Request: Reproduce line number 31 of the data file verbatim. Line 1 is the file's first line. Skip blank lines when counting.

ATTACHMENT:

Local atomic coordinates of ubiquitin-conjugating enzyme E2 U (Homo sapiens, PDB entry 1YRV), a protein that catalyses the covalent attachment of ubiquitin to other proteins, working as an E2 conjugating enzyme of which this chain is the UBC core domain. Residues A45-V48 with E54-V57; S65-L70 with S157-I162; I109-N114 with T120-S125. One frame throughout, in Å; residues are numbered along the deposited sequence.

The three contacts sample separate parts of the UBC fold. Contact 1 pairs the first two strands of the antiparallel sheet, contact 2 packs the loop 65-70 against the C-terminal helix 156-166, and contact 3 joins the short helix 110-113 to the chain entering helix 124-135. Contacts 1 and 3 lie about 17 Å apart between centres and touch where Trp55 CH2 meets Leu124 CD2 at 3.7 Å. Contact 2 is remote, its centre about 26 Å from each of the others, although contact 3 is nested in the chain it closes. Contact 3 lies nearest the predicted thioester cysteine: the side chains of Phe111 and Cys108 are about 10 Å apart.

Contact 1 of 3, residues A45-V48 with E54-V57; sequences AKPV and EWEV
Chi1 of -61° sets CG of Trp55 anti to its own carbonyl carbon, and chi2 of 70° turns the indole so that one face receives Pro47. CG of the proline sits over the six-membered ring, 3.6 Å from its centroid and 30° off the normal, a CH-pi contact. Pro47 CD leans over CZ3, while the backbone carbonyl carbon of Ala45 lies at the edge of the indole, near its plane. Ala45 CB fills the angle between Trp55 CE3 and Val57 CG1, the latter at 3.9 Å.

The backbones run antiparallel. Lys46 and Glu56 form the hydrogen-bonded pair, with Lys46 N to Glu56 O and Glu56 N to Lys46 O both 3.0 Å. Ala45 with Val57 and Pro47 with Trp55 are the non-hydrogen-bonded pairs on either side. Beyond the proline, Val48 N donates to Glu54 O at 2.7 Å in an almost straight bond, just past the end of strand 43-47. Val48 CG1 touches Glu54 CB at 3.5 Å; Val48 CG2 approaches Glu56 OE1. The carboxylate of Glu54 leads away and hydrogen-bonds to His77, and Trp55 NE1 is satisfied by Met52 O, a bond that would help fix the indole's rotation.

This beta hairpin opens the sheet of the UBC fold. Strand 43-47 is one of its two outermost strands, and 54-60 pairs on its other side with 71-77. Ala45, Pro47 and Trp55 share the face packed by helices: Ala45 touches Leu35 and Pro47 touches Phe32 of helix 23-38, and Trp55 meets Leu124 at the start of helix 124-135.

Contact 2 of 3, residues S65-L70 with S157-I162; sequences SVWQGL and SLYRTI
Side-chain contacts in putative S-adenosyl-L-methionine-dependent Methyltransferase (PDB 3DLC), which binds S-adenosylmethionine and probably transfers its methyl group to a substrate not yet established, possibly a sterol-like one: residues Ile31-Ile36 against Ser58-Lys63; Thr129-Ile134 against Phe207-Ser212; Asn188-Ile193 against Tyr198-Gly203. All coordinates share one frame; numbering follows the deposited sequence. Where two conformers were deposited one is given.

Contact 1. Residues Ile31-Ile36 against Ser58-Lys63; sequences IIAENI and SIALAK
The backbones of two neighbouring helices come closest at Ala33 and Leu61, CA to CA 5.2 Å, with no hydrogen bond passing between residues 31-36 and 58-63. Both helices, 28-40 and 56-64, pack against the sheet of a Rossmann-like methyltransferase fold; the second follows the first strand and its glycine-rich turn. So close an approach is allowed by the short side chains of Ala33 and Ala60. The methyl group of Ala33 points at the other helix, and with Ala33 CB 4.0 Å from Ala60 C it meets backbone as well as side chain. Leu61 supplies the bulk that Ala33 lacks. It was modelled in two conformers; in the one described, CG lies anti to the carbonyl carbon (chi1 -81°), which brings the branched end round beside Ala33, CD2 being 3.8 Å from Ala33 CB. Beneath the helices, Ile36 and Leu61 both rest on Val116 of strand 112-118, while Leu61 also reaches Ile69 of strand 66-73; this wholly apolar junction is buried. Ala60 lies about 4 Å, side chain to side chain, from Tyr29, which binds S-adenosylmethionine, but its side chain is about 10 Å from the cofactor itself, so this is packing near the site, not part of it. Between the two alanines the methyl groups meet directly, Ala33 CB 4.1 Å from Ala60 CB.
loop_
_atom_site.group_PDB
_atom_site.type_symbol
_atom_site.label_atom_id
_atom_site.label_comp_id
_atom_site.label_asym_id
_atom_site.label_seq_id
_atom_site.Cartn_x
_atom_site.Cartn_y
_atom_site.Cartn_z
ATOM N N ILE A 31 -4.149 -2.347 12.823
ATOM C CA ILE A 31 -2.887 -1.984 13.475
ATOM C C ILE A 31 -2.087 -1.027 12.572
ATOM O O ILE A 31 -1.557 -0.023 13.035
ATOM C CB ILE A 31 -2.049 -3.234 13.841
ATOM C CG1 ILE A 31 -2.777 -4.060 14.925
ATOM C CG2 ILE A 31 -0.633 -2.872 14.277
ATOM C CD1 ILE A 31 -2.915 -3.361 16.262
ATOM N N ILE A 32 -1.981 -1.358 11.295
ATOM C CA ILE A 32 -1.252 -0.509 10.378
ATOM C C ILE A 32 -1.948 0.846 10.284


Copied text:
ATOM C C ILE A 32 -1.948 0.846 10.284